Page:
Illuminating Climate

Illuminating Climate

UKEF: Facing the climate challenge with sustainable finance

Chloe Evans, Project Finance Credit Risk Manager and Helen Meekings, Head of Policy and Climate Change at UK Export Finance (UKEF) outline the part the UK’s ECA is playing in the runup to COP26 and its role in meeting the country’s net zero commitments
Chloe Evans
Chloe Evans
Project Finance Credit Risk Manager, UK Export Finance (UKEF)
Helen Meekings
Helen Meekings
Head of Policy and Climate Change, UK Export Finance (UKEF)

Climate change is a global challenge. It is at the forefront of considerations internationally as economies emerge from COVID-19 and ahead of the UK’s hosting of the UN Climate Change Conference (COP26) in November 2021. In response to this challenge and to the 2015 Paris Agreement which resulted from COP21, over 40 governments have now made time-bound net zero greenhouse gas emission commitments, in legislation or policy. The UK was the first major economy to do this, passing into law a domestic requirement for net zero greenhouse gas emissions by 2050.

Business and the finance sector have a vital role to play in meeting net zero commitments. It will require a transformation of the financial system. Businesses are essential in boosting innovation and transitioning away from high carbon sectors to clean growth alternatives, providing adaptation and resilience solutions, as well as in understanding their own climate-related risks and impacts.

UK Export Finance (UKEF) supports UK exporters and suppliers with access to trade and export finance and insurance. As the UK’s export credit agency, it has an important role to play in supporting UK business and exports as the UK and global economies transition.

UKEF has increased its support to the clean growth, climate adaptation and resilience sectors, supporting global mitigation and adaptation efforts. Last year, it launched a £2 billion direct lending facility for clean growth and renewable energy projects. Eligibility for this is based upon the core indicators of the ICMA Green Bond Principles.

UKEF has also launched a Transition Export Development Guarantee this year, which is an adaptation of UKEF’s successful Export Development Guarantee (EDG) which helps UK exporters access high value loan facilities for general working capital or capital expenditure purposes. UKEF’s Transition EDG has been developed to enable UK exporting companies transition their existing fossil fuels energy business to clean energy alternatives.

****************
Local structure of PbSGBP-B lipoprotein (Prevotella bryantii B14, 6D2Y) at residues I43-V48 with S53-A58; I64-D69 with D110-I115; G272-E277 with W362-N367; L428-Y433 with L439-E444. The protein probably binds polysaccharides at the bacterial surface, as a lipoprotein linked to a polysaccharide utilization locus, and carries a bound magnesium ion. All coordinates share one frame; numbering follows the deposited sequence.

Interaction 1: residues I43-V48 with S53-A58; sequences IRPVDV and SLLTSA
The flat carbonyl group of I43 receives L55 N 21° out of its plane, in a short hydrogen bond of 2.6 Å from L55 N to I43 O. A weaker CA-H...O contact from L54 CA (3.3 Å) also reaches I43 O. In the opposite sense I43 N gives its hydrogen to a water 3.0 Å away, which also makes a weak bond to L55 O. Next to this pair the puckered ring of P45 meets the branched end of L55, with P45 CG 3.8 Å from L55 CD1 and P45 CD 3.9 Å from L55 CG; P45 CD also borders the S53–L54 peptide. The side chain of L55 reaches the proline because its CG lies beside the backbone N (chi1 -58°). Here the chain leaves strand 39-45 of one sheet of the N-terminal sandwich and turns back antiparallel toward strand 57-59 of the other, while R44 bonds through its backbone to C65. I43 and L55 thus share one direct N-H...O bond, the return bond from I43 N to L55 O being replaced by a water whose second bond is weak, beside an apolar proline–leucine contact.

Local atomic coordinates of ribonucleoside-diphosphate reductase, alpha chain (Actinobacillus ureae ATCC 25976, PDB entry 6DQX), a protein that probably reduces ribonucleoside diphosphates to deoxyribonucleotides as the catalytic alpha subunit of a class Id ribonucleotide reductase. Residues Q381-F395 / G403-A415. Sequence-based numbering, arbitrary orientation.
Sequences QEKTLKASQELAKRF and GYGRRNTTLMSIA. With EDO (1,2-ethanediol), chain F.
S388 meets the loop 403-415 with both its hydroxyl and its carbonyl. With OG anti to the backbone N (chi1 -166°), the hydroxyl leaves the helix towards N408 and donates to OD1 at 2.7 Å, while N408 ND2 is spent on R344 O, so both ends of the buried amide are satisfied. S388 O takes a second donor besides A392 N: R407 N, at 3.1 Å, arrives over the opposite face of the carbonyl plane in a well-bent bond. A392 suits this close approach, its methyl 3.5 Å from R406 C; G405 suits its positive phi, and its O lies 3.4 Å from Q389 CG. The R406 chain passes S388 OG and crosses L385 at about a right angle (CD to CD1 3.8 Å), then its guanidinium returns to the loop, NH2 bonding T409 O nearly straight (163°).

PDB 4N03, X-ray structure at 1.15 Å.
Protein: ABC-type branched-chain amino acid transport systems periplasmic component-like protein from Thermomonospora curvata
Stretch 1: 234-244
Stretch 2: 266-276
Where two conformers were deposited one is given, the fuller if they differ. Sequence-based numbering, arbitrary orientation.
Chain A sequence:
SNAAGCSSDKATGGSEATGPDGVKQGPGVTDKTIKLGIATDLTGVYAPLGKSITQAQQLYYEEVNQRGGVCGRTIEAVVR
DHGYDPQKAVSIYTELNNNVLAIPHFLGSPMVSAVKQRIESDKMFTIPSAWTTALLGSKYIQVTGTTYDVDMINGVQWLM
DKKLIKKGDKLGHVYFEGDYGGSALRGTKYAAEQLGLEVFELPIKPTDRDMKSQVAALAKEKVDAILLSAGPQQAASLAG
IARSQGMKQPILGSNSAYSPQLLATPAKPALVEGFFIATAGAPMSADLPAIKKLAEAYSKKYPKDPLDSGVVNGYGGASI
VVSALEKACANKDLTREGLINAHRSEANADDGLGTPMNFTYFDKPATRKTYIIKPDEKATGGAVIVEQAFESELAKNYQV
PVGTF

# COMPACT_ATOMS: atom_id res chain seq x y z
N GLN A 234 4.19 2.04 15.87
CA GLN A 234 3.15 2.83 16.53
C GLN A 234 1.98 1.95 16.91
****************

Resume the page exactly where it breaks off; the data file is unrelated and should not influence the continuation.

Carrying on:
The Transition EDG was developed as part of the UK government’s policy ceasing support to the fossil fuel energy sector overseas. It means whether renewable energy is already a core part of a business’ strategy, or a business is transitioning from work in the oil and gas sector, the opportunities are there and UKEF can help.

Climate change has important implications for how UKEF takes account of risks and opportunities. In July 2019, UKEF committed to making financial disclosures in line with the recommendations of the Task Force on Climate-Related Financial Disclosures (TCFD), and UKEF published its first TCFD report in June this year as part of its Annual Report and Accounts for 2020-21 (available here). Work on TCFD is on-going including throughout 2020-21 as UKEF further integrates climate change considerations proportionately across all its products. UKEF also aims to publish its Climate Change Strategy in September this year.

UKEF continues to work with its ECA peers in seeking further consideration of the opportunities and risks associated with climate change, and particularly in respect of updating OECD understandings on renewable energy and coal-fired power.

Case study: FoundOcean

One business taking advantage of this shift is FoundOcean, a specialist construction company based in Livingston, Scotland. The company recently won a contract to provide the foundations for a 100-turbine offshore wind farm in Taiwan after receiving financial support from UKEF, creating 30 new jobs at the firm.

FoundOcean provides the foundation grouting to enable wind turbines to be secured to the seabed to form offshore wind farms, and the deal means the wind farm will be able to produce over 1GW of power – equivalent to 20% of the level the UK produces.

The company now has clients spanning the globe in South East Asia, Gulf of Mexico and in the Netherlands, as it anticipates that over half of its contracts will be abroad this year. In fact, 80% of FoundOcean’s businesses now come from renewable energy projects, after the firm restructured away from oil and gas. It is just one example of the potential for business growth – and jobs – that can be achieved by taking advantage of green export opportunities.

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